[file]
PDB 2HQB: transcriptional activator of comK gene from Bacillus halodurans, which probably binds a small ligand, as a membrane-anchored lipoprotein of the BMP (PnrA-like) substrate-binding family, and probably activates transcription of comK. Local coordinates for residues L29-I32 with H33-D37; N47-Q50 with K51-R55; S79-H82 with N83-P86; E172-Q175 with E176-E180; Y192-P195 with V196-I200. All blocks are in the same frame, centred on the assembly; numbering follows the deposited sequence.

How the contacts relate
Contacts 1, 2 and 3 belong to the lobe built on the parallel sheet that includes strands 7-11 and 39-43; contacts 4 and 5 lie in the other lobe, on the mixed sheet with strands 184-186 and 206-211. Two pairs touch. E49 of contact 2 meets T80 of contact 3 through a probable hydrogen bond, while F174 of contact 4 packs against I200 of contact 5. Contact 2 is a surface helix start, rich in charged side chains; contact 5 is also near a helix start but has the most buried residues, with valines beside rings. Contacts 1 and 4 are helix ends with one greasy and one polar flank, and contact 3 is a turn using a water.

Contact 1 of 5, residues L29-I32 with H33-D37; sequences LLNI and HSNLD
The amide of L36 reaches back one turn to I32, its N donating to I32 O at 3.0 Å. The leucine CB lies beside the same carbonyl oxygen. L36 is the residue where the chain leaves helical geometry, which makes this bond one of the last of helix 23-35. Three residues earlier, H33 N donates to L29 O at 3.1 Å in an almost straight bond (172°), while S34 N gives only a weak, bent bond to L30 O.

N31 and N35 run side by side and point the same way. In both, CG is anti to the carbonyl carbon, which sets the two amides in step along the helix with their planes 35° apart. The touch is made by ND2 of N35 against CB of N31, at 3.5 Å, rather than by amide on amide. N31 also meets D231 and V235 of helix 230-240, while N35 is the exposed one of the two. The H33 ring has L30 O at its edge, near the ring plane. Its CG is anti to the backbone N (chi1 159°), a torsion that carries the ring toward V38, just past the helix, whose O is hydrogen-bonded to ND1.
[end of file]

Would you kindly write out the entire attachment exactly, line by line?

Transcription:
PDB 2HQB: transcriptional activator of comK gene from Bacillus halodurans, which probably binds a small ligand, as a membrane-anchored lipoprotein of the BMP (PnrA-like) substrate-binding family, and probably activates transcription of comK. Local coordinates for residues L29-I32 with H33-D37; N47-Q50 with K51-R55; S79-H82 with N83-P86; E172-Q175 with E176-E180; Y192-P195 with V196-I200. All blocks are in the same frame, centred on the assembly; numbering follows the deposited sequence.

How the contacts relate
Contacts 1, 2 and 3 belong to the lobe built on the parallel sheet that includes strands 7-11 and 39-43; contacts 4 and 5 lie in the other lobe, on the mixed sheet with strands 184-186 and 206-211. Two pairs touch. E49 of contact 2 meets T80 of contact 3 through a probable hydrogen bond, while F174 of contact 4 packs against I200 of contact 5. Contact 2 is a surface helix start, rich in charged side chains; contact 5 is also near a helix start but has the most buried residues, with valines beside rings. Contacts 1 and 4 are helix ends with one greasy and one polar flank, and contact 3 is a turn using a water.

Contact 1 of 5, residues L29-I32 with H33-D37; sequences LLNI and HSNLD
The amide of L36 reaches back one turn to I32, its N donating to I32 O at 3.0 Å. The leucine CB lies beside the same carbonyl oxygen. L36 is the residue where the chain leaves helical geometry, which makes this bond one of the last of helix 23-35. Three residues earlier, H33 N donates to L29 O at 3.1 Å in an almost straight bond (172°), while S34 N gives only a weak, bent bond to L30 O.

N31 and N35 run side by side and point the same way. In both, CG is anti to the carbonyl carbon, which sets the two amides in step along the helix with their planes 35° apart. The touch is made by ND2 of N35 against CB of N31, at 3.5 Å, rather than by amide on amide. N31 also meets D231 and V235 of helix 230-240, while N35 is the exposed one of the two. The H33 ring has L30 O at its edge, near the ring plane. Its CG is anti to the backbone N (chi1 159°), a torsion that carries the ring toward V38, just past the helix, whose O is hydrogen-bonded to ND1.